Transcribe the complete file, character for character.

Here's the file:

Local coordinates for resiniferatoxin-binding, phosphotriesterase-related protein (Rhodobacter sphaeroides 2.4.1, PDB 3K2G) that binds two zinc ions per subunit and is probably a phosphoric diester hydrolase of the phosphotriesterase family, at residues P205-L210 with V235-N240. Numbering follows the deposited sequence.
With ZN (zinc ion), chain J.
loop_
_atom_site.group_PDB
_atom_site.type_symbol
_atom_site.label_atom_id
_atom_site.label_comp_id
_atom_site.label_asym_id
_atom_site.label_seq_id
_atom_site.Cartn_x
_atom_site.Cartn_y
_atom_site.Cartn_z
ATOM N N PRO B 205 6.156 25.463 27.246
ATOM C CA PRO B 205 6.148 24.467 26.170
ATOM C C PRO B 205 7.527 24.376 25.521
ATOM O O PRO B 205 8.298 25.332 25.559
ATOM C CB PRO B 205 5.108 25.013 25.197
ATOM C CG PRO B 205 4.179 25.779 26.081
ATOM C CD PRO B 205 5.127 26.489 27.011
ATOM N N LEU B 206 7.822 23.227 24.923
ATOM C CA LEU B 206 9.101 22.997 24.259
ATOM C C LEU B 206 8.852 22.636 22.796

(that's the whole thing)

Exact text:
Local coordinates for resiniferatoxin-binding, phosphotriesterase-related protein (Rhodobacter sphaeroides 2.4.1, PDB 3K2G) that binds two zinc ions per subunit and is probably a phosphoric diester hydrolase of the phosphotriesterase family, at residues P205-L210 with V235-N240. Numbering follows the deposited sequence.
With ZN (zinc ion), chain J.
loop_
_atom_site.group_PDB
_atom_site.type_symbol
_atom_site.label_atom_id
_atom_site.label_comp_id
_atom_site.label_asym_id
_atom_site.label_seq_id
_atom_site.Cartn_x
_atom_site.Cartn_y
_atom_site.Cartn_z
ATOM N N PRO B 205 6.156 25.463 27.246
ATOM C CA PRO B 205 6.148 24.467 26.170
ATOM C C PRO B 205 7.527 24.376 25.521
ATOM O O PRO B 205 8.298 25.332 25.559
ATOM C CB PRO B 205 5.108 25.013 25.197
ATOM C CG PRO B 205 4.179 25.779 26.081
ATOM C CD PRO B 205 5.127 26.489 27.011
ATOM N N LEU B 206 7.822 23.227 24.923
ATOM C CA LEU B 206 9.101 22.997 24.259
ATOM C C LEU B 206 8.852 22.636 22.796